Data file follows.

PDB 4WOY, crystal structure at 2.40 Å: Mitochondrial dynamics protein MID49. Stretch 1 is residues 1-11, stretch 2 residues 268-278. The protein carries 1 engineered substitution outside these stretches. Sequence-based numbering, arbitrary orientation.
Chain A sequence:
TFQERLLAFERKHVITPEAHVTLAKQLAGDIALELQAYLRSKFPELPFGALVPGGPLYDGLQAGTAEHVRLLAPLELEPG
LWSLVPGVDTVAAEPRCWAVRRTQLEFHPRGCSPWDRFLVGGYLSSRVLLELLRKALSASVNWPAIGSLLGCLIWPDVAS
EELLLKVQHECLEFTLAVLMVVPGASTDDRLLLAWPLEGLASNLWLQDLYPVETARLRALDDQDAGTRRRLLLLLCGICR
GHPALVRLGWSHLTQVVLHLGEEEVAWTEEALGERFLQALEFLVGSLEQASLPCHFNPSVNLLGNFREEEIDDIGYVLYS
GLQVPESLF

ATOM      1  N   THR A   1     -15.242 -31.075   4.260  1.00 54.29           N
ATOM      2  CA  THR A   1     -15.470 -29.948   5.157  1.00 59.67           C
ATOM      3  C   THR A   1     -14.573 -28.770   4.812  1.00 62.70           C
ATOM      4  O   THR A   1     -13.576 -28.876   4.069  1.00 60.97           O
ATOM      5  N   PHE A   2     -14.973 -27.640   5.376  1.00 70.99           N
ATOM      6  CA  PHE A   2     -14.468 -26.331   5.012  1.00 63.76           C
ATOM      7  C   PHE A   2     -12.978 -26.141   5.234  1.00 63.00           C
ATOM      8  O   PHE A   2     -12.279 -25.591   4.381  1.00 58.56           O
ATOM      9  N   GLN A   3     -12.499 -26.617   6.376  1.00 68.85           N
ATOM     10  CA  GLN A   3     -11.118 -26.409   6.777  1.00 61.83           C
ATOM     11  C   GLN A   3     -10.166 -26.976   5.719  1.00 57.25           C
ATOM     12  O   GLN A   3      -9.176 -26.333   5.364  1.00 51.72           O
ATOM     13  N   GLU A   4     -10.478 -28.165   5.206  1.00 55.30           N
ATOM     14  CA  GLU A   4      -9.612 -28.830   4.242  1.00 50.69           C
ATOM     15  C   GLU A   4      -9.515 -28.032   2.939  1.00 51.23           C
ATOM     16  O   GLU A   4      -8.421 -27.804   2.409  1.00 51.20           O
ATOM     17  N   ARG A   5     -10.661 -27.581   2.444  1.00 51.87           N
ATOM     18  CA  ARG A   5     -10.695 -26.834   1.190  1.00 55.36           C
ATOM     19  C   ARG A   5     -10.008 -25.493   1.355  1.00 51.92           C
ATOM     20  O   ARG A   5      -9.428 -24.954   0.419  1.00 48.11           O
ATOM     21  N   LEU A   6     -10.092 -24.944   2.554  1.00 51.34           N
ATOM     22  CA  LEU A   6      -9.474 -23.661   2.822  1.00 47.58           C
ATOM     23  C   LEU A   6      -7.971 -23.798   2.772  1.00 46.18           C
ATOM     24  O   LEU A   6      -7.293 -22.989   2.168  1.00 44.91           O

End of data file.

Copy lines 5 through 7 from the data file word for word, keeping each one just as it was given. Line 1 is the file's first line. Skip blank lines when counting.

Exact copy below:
EELLLKVQHECLEFTLAVLMVVPGASTDDRLLLAWPLEGLASNLWLQDLYPVETARLRALDDQDAGTRRRLLLLLCGICR
GHPALVRLGWSHLTQVVLHLGEEEVAWTEEALGERFLQALEFLVGSLEQASLPCHFNPSVNLLGNFREEEIDDIGYVLYS
GLQVPESLF